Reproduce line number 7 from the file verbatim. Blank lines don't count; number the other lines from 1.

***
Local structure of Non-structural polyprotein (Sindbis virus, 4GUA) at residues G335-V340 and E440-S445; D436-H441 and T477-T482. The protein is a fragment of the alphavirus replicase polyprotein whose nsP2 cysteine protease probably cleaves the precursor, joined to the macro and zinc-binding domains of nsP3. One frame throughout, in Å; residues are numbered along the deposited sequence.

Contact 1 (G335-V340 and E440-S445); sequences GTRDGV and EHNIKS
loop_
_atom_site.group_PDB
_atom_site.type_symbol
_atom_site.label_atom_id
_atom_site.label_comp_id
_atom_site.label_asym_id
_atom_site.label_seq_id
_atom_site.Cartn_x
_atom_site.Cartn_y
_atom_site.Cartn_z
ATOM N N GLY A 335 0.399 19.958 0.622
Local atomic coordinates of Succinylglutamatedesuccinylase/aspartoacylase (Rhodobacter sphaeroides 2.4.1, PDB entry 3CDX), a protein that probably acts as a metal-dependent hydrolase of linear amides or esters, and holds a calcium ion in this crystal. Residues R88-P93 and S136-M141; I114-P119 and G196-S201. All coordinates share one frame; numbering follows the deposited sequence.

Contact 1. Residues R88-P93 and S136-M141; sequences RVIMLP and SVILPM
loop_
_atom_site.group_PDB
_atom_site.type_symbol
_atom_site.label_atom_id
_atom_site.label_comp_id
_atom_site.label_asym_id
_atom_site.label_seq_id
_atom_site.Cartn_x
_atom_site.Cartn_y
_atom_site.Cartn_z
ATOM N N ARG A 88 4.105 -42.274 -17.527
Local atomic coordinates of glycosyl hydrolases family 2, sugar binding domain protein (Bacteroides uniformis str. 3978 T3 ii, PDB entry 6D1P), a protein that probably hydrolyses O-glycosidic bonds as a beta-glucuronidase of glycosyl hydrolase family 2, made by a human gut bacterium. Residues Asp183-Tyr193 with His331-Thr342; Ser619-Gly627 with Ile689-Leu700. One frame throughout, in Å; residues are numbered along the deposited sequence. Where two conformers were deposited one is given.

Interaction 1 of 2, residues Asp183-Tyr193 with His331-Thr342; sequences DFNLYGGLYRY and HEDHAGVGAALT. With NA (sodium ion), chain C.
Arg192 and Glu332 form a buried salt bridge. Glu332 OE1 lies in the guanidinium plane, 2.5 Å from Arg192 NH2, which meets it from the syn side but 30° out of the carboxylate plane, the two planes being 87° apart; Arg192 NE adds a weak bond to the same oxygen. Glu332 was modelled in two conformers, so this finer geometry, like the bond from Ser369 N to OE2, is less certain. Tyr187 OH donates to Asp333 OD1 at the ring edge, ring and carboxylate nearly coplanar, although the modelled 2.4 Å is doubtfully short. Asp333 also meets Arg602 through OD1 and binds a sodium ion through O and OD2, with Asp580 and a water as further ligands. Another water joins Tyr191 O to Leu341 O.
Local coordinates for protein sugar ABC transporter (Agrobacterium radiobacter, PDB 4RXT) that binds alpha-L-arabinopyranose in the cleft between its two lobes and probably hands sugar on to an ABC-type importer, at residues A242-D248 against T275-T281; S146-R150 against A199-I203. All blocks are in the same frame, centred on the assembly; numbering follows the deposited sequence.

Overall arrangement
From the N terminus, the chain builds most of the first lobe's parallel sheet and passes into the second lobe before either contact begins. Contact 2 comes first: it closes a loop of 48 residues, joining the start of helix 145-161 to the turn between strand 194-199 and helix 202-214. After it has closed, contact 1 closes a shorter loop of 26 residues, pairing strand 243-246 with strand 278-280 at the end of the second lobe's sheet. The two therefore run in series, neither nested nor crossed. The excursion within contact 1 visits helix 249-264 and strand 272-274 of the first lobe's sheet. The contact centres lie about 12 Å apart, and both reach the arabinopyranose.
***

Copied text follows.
_atom_site.label_comp_id